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Egypt confronts sell-off of more state assets

A vendor at a vegetable market in Cairo. The IMF is encouraging the Egyptian government to continue selling stakes in state assets Reuters/Mohamed Abd El Ghany
A vendor at a food market in Cairo. The IMF is encouraging the Egyptian government to continue selling stakes in state assets
  • Ministers reaffirm plan to sell stakes
  • Energy facilities and banks may be next
  • Some assets ‘really not ready for sale’

More sales of Egyptian state assets from petrol stations to wind farms are likely to be announced in the financial year to June 2025, according to people familiar with the negotiations.

A deal with the UAE worth $35 billion to develop a resort at Ras El Hekma on the Mediterranean has eased the pressure on state finances, but the government in Cairo has reaffirmed its willingness to continue selling stakes.

Since 2022 the International Monetary Fund has been leaning on Egypt to raise capital and stimulate the private sector by selling off publicly owned assets. The IMF is also urging ministers to lift politically sensitive subsidies on bread and fuel.

In a staff report released in April, the IMF projected that Egypt could raise a total of $2.8 billion from sell-offs in the current financial year, which ends in three weeks, and a further $3.6 billion during 2024-25 – expectations that analysts say Egypt is broadly on track to meet. 

A spokesperson for the IMF told AGBI that it had not recommended any particular assets for sale, saying it “does not discuss with country authorities specific transactions”.  

However, consultants who have advised on the government’s negotiations have suggested deals that could take place before the end of 2024-25.

The IMF’s April staff report said Egypt was expected to sell Gabal El Zeit, a 100 sq km wind farm in the Red Sea with a total installed capacity of 580 megawatts, for $339 million before the end of June.

Around the same time, the European Bank for Reconstruction and Development said it was looking at providing $140 million in financing for Actis Long Life Infrastructure Fund to buy 100 percent of Gabal El Zeit from the Sovereign Wealth Fund of Egypt (TSFE).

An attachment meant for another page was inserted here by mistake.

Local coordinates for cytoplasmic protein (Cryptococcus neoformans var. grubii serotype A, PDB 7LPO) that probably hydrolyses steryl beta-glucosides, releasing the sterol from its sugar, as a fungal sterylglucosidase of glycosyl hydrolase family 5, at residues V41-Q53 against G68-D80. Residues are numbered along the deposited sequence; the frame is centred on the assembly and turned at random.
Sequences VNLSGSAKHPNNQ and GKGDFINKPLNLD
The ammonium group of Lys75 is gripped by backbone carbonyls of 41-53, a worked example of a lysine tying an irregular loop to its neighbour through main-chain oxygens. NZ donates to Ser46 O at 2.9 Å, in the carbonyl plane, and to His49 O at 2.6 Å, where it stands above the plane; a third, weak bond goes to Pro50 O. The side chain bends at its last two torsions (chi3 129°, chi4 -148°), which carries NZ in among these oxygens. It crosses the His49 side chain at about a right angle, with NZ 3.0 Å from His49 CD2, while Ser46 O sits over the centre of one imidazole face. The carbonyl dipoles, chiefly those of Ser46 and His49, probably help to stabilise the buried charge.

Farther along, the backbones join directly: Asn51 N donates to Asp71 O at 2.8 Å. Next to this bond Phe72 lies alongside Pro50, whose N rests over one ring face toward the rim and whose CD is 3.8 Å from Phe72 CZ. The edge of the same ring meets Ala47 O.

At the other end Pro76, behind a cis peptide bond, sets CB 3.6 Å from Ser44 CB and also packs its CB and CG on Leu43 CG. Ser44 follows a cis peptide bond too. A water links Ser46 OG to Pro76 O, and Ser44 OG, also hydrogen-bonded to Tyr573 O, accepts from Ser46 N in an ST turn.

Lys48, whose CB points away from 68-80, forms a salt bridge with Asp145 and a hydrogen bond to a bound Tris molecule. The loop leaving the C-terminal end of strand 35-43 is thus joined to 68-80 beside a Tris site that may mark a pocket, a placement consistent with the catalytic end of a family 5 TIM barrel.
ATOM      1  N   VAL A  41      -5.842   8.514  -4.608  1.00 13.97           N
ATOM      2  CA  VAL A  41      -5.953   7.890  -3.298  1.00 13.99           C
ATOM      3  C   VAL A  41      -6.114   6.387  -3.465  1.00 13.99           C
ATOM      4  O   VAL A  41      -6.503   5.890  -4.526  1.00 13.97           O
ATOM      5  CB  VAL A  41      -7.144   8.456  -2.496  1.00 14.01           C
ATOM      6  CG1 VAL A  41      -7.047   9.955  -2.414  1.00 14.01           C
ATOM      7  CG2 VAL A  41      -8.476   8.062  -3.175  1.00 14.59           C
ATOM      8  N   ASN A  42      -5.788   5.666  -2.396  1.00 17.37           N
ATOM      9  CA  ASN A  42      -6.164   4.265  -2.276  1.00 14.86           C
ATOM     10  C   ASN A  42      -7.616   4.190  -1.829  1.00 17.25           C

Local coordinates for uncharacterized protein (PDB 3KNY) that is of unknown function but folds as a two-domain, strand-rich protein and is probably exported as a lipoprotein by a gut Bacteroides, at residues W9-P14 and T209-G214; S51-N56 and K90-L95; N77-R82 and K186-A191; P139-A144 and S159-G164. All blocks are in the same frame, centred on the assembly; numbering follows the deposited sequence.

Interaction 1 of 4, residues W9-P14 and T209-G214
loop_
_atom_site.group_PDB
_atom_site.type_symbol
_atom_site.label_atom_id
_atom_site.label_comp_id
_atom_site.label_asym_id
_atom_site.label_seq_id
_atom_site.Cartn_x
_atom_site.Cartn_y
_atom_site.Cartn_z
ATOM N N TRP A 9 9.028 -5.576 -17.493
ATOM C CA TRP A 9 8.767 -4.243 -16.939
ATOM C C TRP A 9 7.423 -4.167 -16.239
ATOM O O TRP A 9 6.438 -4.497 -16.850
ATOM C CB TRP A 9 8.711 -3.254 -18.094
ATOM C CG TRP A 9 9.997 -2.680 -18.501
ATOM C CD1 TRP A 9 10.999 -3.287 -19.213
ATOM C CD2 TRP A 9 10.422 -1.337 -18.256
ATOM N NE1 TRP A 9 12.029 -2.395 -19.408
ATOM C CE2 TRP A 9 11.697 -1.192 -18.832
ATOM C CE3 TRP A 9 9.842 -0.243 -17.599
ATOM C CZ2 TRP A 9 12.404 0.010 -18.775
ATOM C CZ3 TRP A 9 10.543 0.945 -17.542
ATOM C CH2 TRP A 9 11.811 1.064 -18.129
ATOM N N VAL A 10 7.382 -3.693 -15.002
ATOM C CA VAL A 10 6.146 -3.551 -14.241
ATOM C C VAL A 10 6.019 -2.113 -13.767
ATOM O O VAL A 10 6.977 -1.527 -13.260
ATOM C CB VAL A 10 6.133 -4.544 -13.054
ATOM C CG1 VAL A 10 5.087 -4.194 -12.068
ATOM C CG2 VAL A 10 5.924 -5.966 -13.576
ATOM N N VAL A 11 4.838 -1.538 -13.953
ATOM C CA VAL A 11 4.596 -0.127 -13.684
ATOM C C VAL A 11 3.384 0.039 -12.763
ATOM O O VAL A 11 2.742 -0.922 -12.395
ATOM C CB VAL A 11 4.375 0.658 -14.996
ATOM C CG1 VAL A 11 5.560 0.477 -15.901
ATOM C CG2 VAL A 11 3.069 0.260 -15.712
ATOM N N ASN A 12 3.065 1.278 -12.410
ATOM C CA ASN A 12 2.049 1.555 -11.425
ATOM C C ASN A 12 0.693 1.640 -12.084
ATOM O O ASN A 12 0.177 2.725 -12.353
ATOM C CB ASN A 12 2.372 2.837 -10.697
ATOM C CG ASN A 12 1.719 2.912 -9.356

The April IMF report also mentioned a possible sale of the Zafarana wind farm, which the fund believes is worth $300 million. Maersk International, a shipping company, has reportedly begun due diligence for a potential acquisition of a stake in the farm to provide green fuel.

Hala El Said, the planning minister and chair of TSFE, told reporters in February that she expected deals for Gabal El Zeit and Zafarana to be finalised before the end of March.

Now Farouk Soussa, an economist at Goldman Sachs who advises TSFE, said he believes both deals are “really close”.

Danish shipping company Maersk is said to be interested in Zafarana wind farmAlamy via Reuters
Zafarana wind farm in Ras Gharib, Red Sea Governorate

Aathira Prasad, the director of macroeconomics at Nasser Saidi & Associates who has advised on recent Egyptian disposals, said one of the next announcements could come from the banking sector. The government is looking at selling stakes in three lenders: Banque du Caire, the Arab African International Bank and United Bank.

Despite reported interest in these banks since 2022, no transactions have yet made major progress. “If you look at the fundamentals, the banks have been performing well,” Prasad said. “It is very possible that the banking sector still remains very attractive to investors, especially from the GCC region.”

United Bank, which was created in 2006 in a merger of three publicly owned Egyptian banks by the Central Bank of Egypt, has held talks with Saudi Arabia’s Public Investment Fund. The discussions fell through in 2023, reportedly because of disagreements over valuation

The next big sales to be announced are likely to be companies that have already conducted negotiations with prospective buyers, according to Prasad. “It would just be a matter of starting the conversation again.”

Three military-owned companies are currently open to bids from investors.

Wataniya Petroleum is offering 174 of the 300 petrol stations it operates nationwide as a newly created company. It has previously held talks with Adnoc, TAQA Arabia and Shell. TSFE is also offering stakes in Safi, which produces mineral water, and ChillOut, another chain of petrol stations.

Analysts said they believe other big sales are likely to come from the 40-plus companies managed by TSFE. According to Soussa, many other government assets “are really not ready for sale. Their books are a mess. Some of them are not profitable.”

The Qatari sovereign wealth fund has previously been linked with acquiring Egypt Telecom’s stake in Vodafone Egypt, a mobile operator, and with the fixed line operator itself.

Gulf investors have also displayed an interest in developing Ras Gamila, a tourist site near Sharm El Sheikh in the south of the Sinai peninsular.

There is, however, a reluctance in the government to part with assets it considers strategic. For example, “given the [Saudi] crown prince’s ambitions regarding aviation, it would make perfect sense for Saudi Arabia to buy Egypt Air”, said Sami Hamdi, managing director of risk consultancy The International Interest.

“But selling the airline would have huge political repercussions for [President] Sisi.”

For this reason, analysts expect the trend that emerged over the past few years to continue, with Egypt selling minority stakes mostly to Gulf government-affiliated investors.

“If the Egyptian government had a choice, it wouldn’t sell down these businesses,” said Kevin-Paul Deveau, a partner at Reed Smith, a law firm that has advised the government on disposals. “It wants to own these businesses. A minority sale allows them to keep control.”

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